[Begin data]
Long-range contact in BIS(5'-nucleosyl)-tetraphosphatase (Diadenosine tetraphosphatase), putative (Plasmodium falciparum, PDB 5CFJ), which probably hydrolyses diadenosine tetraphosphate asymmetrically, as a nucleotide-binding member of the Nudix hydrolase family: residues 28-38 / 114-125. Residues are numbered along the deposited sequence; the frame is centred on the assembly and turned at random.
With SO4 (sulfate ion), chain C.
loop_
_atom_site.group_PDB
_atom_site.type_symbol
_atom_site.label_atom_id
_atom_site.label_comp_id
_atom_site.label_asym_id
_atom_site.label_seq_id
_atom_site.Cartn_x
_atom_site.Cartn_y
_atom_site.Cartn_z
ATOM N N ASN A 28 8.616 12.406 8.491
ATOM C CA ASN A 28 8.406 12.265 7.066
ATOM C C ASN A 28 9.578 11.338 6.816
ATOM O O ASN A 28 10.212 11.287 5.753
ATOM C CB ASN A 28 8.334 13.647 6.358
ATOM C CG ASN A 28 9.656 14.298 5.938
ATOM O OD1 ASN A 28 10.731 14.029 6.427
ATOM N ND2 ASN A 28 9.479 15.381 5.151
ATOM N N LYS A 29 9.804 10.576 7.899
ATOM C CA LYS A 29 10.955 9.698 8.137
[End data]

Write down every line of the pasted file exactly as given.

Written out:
Long-range contact in BIS(5'-nucleosyl)-tetraphosphatase (Diadenosine tetraphosphatase), putative (Plasmodium falciparum, PDB 5CFJ), which probably hydrolyses diadenosine tetraphosphate asymmetrically, as a nucleotide-binding member of the Nudix hydrolase family: residues 28-38 / 114-125. Residues are numbered along the deposited sequence; the frame is centred on the assembly and turned at random.
With SO4 (sulfate ion), chain C.
loop_
_atom_site.group_PDB
_atom_site.type_symbol
_atom_site.label_atom_id
_atom_site.label_comp_id
_atom_site.label_asym_id
_atom_site.label_seq_id
_atom_site.Cartn_x
_atom_site.Cartn_y
_atom_site.Cartn_z
ATOM N N ASN A 28 8.616 12.406 8.491
ATOM C CA ASN A 28 8.406 12.265 7.066
ATOM C C ASN A 28 9.578 11.338 6.816
ATOM O O ASN A 28 10.212 11.287 5.753
ATOM C CB ASN A 28 8.334 13.647 6.358
ATOM C CG ASN A 28 9.656 14.298 5.938
ATOM O OD1 ASN A 28 10.731 14.029 6.427
ATOM N ND2 ASN A 28 9.479 15.381 5.151
ATOM N N LYS A 29 9.804 10.576 7.899
ATOM C CA LYS A 29 10.955 9.698 8.137